THE sound of machine gun fire in Tripoli after the start of Khalifa Haftar’s military campaign to ‘liberate the city’ is accompanied by a bitter squabble between two conflicting sides aired by media outlets and on social networking sites.
These opponents are Fayez Mustafa al-Sarraj’s Government of National Accord, which controls the capital and a number of regions in the west, and the government in the East (in Tobruk), supported by the Libyan National Army headed by Khalifa Haftar.
The GNA camp has generated a powerful groundswell of discontent towards the field marshal, as he is the leader of the ‘military camp’ who undermines civilian authority. His actions have been portrayed as an attempted ‘coup’, aimed at returning the country to its authoritarian past, which shaped and ‘raised’ the 75-year-old veteran.
Khalifa Haftar’s opponents allege that the field marshal intended to capture Tripoli via an attack from the North in previous years. But his plan failed because his forces encountered resistance in the city of Misrata, and a densely-populated enclave in this region stood in their way. He then headed to Tripoli via the South, which is much more scarcely populated.
The leadership in Tobruk is directing its bursts of vitriol at the vulnerabilities of Fayez Mustafa al-Sarraj’s regime. It has accused factions of Tripoli’s police force of abuse of power, since they carved up the capital into different zones, where each of them exerts its influence, and of corruption, as they divide the riches of the nation’s economy.
These units, which prop up the authorities, apply pressure on banks with impunity and extort finances from the central bank.
The camp in Tobruk rejects the claim that the LNA plans to capture Tripoli. Its actual aim is to expel terrorists and mercenaries from the police ranks. The GNA is held captive by these forces and cannot rid itself of them, hence, it is the army’s job to do so.
According to experts, Khalifa Haftar chose when to conduct his operation carefully. Having established his control over the city of Benghazi in 2017, he began to consolidate his position via military means as well as negotiations.
In January, the Marshal’s forces captured large oil fields in the South of the country and entered Sabha, a key city in the Sahara Desert. Khalifa Haftar is now in control of at least two thirds of the nation’s vast territories.
The leader of the LNA certainly knows what he wants. Fayez Mustafa Al-Sarraj has met Khalifa Haftar more than once and has negotiated with him. On every occasion, the field marshal used these meetings to consolidate his military victories, and to continue his operations without interruptions. According to TV channel Al Jazeera, it is possible that Khalifa Haftar’s forces will stop at the outskirts of the capital and pressure isolated GNA units without entering certain districts of the city, in order to avoid unnecessary casualties. In the end, the stand-off could lead to the next round of negotiations under the guidance of a UN representative, during which Khalifa Haftar is expected to gain an advantage and be in the lead.
Perhaps he is already engaged in ‘behind-the-scenes’ negotiations with commanders of police units in order to ensure they abandon the camp of Fayez Mustafa Al-Sarraj. The situation in battle fields changes and territories change hands. Military reports by both sides are viewed through the prism of confrontation between two opposing factions as depicted by the media. The information war has reached its peak, and all the means used to divide and misinform opponents are in use, as each side tries to gain new supporters.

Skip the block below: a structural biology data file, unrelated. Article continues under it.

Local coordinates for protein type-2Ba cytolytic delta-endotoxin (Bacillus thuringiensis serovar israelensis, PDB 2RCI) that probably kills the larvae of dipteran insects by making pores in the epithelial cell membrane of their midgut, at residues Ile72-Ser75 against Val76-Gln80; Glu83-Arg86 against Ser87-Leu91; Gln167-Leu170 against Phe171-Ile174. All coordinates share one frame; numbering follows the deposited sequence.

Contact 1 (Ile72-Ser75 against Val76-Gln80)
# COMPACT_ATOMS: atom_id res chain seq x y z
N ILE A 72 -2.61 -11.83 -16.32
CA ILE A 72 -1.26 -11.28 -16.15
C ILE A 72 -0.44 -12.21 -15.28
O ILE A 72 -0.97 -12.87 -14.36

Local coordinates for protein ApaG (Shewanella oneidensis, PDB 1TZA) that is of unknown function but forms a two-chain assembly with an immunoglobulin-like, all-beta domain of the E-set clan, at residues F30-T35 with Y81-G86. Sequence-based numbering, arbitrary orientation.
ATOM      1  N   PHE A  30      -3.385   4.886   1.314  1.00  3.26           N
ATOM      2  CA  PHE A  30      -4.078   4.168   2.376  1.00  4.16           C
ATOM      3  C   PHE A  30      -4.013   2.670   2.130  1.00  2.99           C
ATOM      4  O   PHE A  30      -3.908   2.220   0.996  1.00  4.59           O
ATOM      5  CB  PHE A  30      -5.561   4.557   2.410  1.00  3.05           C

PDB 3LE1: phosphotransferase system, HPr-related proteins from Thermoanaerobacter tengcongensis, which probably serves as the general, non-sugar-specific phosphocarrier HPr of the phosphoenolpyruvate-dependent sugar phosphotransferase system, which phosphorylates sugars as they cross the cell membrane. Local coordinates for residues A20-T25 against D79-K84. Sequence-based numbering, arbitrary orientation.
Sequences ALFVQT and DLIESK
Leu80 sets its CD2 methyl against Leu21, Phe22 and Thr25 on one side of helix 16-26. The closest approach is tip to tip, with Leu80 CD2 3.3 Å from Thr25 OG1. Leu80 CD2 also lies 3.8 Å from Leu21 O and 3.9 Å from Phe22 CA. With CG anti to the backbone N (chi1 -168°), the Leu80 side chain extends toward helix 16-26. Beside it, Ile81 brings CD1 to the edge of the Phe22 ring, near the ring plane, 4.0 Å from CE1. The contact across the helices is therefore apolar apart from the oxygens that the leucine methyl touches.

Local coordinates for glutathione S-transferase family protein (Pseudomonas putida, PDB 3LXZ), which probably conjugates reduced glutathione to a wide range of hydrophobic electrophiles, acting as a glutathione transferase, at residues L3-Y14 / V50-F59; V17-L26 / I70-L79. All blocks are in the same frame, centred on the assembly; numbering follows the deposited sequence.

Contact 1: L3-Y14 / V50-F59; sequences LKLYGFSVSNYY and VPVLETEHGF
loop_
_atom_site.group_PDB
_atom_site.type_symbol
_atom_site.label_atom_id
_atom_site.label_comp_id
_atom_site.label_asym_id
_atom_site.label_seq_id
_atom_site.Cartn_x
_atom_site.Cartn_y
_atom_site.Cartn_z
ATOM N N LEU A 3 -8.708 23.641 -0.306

For example, Tripoli is preparing a list of individuals who committed war crimes, which is to be sent to the International Criminal Court. In response, the LNA spokesperson has stated that a prosecutor in Tobruk ordered the arrest of 23 people, who had been accused of committing crimes against humanity and supporting terrorism, and include military personnel and civilians from Tripoli’s top echelons.
All of these developments are happening at a time when numerous attempts by external forces to resolve the issues facing Libya have been seen to fail. The two camps continue to rule a divided country despite efforts undertaken by mediators from neighbouring nations.
Tripoli’s supporters in the Middle East, ie Qatar and Turkey, are busy with their own internal problems. An influential player in the game, Algiers is currently experiencing a leadership crisis with unknown consequences after the current president is replaced.
After the conference on Libya in Palermo (in November 2018), Italy decided to broaden its cooperation with Libyans, including Khalifa Haftar. However, France’s determined efforts are preventing Italy from actually doing so.
In the opinion of experts on Libya, various countries both from the East and the west, who proclaim that they wish Libya to return to its normal stable state, actually bear their own interests in mind, which often diverge.
There are three possible outcomes of the battle for Tripoli. The LNA wins, or the GNA and its police allies retain control over Tripoli, or the confrontation between the opposing factions continues, and slowly transforms into drawn-out and inconclusive military operations with each side unable to defeat its foe.
New Eastern Outlook, April 19. Yury Zinin is a leading research fellow at the Moscow State Institute of International Relations.
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